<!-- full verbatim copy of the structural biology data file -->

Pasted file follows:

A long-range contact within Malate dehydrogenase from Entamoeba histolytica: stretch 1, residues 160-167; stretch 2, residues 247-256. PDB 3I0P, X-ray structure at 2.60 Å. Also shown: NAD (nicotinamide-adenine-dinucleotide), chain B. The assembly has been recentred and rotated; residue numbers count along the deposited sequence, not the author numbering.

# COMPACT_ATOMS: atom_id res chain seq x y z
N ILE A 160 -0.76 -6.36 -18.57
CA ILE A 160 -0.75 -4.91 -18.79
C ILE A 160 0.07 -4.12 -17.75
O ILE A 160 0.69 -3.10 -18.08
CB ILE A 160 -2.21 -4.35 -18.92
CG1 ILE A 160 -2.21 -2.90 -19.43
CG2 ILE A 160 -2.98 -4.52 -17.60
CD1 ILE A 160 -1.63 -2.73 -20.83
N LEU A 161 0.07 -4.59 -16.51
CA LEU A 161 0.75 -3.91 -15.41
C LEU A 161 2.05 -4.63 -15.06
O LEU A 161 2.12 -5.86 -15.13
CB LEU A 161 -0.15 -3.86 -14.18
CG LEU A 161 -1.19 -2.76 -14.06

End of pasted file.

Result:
A long-range contact within Malate dehydrogenase from Entamoeba histolytica: stretch 1, residues 160-167; stretch 2, residues 247-256. PDB 3I0P, X-ray structure at 2.60 Å. Also shown: NAD (nicotinamide-adenine-dinucleotide), chain B. The assembly has been recentred and rotated; residue numbers count along the deposited sequence, not the author numbering.

# COMPACT_ATOMS: atom_id res chain seq x y z
N ILE A 160 -0.76 -6.36 -18.57
CA ILE A 160 -0.75 -4.91 -18.79
C ILE A 160 0.07 -4.12 -17.75
O ILE A 160 0.69 -3.10 -18.08
CB ILE A 160 -2.21 -4.35 -18.92
CG1 ILE A 160 -2.21 -2.90 -19.43
CG2 ILE A 160 -2.98 -4.52 -17.60
CD1 ILE A 160 -1.63 -2.73 -20.83
N LEU A 161 0.07 -4.59 -16.51
CA LEU A 161 0.75 -3.91 -15.41
C LEU A 161 2.05 -4.63 -15.06
O LEU A 161 2.12 -5.86 -15.13
CB LEU A 161 -0.15 -3.86 -14.18
CG LEU A 161 -1.19 -2.76 -14.06